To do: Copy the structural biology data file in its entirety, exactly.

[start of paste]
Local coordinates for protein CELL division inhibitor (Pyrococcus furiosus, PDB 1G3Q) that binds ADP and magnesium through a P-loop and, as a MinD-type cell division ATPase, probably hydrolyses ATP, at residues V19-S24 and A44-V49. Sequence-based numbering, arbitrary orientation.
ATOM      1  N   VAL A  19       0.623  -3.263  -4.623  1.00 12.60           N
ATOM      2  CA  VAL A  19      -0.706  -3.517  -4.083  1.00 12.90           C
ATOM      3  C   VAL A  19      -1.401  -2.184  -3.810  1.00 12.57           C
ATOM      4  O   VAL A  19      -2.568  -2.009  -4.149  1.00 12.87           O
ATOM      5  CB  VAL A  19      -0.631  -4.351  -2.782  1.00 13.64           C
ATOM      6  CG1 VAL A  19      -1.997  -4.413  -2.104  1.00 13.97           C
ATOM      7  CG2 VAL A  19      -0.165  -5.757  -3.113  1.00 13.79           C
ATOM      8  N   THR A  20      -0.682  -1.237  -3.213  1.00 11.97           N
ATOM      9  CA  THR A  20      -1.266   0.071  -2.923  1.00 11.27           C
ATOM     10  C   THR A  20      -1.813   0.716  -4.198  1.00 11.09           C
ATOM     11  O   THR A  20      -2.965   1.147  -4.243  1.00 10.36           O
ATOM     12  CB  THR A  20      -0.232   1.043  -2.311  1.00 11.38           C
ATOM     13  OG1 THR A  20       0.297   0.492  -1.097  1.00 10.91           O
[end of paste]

Local coordinates for protein CELL division inhibitor (Pyrococcus furiosus, PDB 1G3Q) that binds ADP and magnesium through a P-loop and, as a MinD-type cell division ATPase, probably hydrolyses ATP, at residues V19-S24 and A44-V49. Sequence-based numbering, arbitrary orientation.
ATOM      1  N   VAL A  19       0.623  -3.263  -4.623  1.00 12.60           N
ATOM      2  CA  VAL A  19      -0.706  -3.517  -4.083  1.00 12.90           C
ATOM      3  C   VAL A  19      -1.401  -2.184  -3.810  1.00 12.57           C
ATOM      4  O   VAL A  19      -2.568  -2.009  -4.149  1.00 12.87           O
ATOM      5  CB  VAL A  19      -0.631  -4.351  -2.782  1.00 13.64           C
ATOM      6  CG1 VAL A  19      -1.997  -4.413  -2.104  1.00 13.97           C
ATOM      7  CG2 VAL A  19      -0.165  -5.757  -3.113  1.00 13.79           C
ATOM      8  N   THR A  20      -0.682  -1.237  -3.213  1.00 11.97           N
ATOM      9  CA  THR A  20      -1.266   0.071  -2.923  1.00 11.27           C
ATOM     10  C   THR A  20      -1.813   0.716  -4.198  1.00 11.09           C
ATOM     11  O   THR A  20      -2.965   1.147  -4.243  1.00 10.36           O
ATOM     12  CB  THR A  20      -0.232   1.043  -2.311  1.00 11.38           C
ATOM     13  OG1 THR A  20       0.297   0.492  -1.097  1.00 10.91           O